- #1

FranzDiCoccio

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- TL;DR Summary
- I'd like to know a few terms about equations. I do not have an English textbook. I looked online but I still have some doubts

Hi,

I am looking at some lecture notes in Italian, and I'm wondering about the correct English translation for some terms.

I am afraid that in some cases the "literal" translation would sound weird.

I looked online but I still have some doubts. In some cases I was not able to find a satisfactory "translation", and I suspect that it might not exist (not because of a lack of terms, but probably because there is no real need to bother for a specific definition).

So, in the notes I'm looking at, individual equations are classified based on the number of their solutions. The terms are basically the same as for linear systems.

An equation with no solutions is called "impossible equation" (literal translation). For instance ##x+3=x-7## or ##x^2+1=0,\;x\in\mathbb{R}##.

I think the correct English term would be "inconsistent equation" or perhaps "contradiction".

An equation with a finite set of solutions is called "determinate equation" (literal translation). For instance ##2x+3=x-7## or ##x^2-2=0##.

Here the correct term seems to be "conditional equation", but I'm not sure. I only found examples involving linear equations.

An equation with infinitely many solutions is called an "indeterminate equation" (literal translation). For instance. e.g. ##6x+2=2(3x+1)##, which is also an "identity", and ##x+y=2##). This might be a "false friend" since, as far as I understand, in English an indeterminate equation has more than one solution, but not necessarily infinite.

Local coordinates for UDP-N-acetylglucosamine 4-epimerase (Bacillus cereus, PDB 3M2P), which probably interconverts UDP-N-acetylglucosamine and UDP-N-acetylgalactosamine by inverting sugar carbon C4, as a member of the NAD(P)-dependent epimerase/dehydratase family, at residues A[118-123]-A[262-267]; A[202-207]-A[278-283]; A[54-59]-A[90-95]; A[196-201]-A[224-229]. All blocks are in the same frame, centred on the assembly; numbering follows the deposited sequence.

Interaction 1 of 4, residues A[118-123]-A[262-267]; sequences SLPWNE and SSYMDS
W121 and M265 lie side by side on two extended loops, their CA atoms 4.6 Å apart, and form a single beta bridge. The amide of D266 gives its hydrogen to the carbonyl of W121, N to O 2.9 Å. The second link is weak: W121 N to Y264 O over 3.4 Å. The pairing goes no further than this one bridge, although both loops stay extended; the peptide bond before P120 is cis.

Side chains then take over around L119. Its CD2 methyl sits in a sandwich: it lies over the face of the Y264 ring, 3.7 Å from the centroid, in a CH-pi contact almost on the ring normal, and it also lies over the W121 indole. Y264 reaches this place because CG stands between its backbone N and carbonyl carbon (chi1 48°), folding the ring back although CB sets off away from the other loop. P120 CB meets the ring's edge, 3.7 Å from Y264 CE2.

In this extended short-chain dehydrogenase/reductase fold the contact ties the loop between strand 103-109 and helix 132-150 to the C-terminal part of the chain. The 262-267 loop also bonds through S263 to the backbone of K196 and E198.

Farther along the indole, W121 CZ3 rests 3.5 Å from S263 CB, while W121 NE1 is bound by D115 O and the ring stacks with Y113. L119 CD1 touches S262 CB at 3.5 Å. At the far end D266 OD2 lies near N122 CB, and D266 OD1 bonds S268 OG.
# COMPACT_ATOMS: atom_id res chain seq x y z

I did not find a single term for this situation, which is always referred to as "an equation with infinitely many solutions".

Can someone help me with these definitions?

I am looking at some lecture notes in Italian, and I'm wondering about the correct English translation for some terms.

I am afraid that in some cases the "literal" translation would sound weird.

I looked online but I still have some doubts. In some cases I was not able to find a satisfactory "translation", and I suspect that it might not exist (not because of a lack of terms, but probably because there is no real need to bother for a specific definition).

So, in the notes I'm looking at, individual equations are classified based on the number of their solutions. The terms are basically the same as for linear systems.

An equation with no solutions is called "impossible equation" (literal translation). For instance ##x+3=x-7## or ##x^2+1=0,\;x\in\mathbb{R}##.

I think the correct English term would be "inconsistent equation" or perhaps "contradiction".

An equation with a finite set of solutions is called "determinate equation" (literal translation). For instance ##2x+3=x-7## or ##x^2-2=0##.

Here the correct term seems to be "conditional equation", but I'm not sure. I only found examples involving linear equations.

An equation with infinitely many solutions is called an "indeterminate equation" (literal translation). For instance. e.g. ##6x+2=2(3x+1)##, which is also an "identity", and ##x+y=2##). This might be a "false friend" since, as far as I understand, in English an indeterminate equation has more than one solution, but not necessarily infinite.

I did not find a single term for this situation, which is always referred to as "an equation with infinitely many solutions".

Can someone help me with these definitions?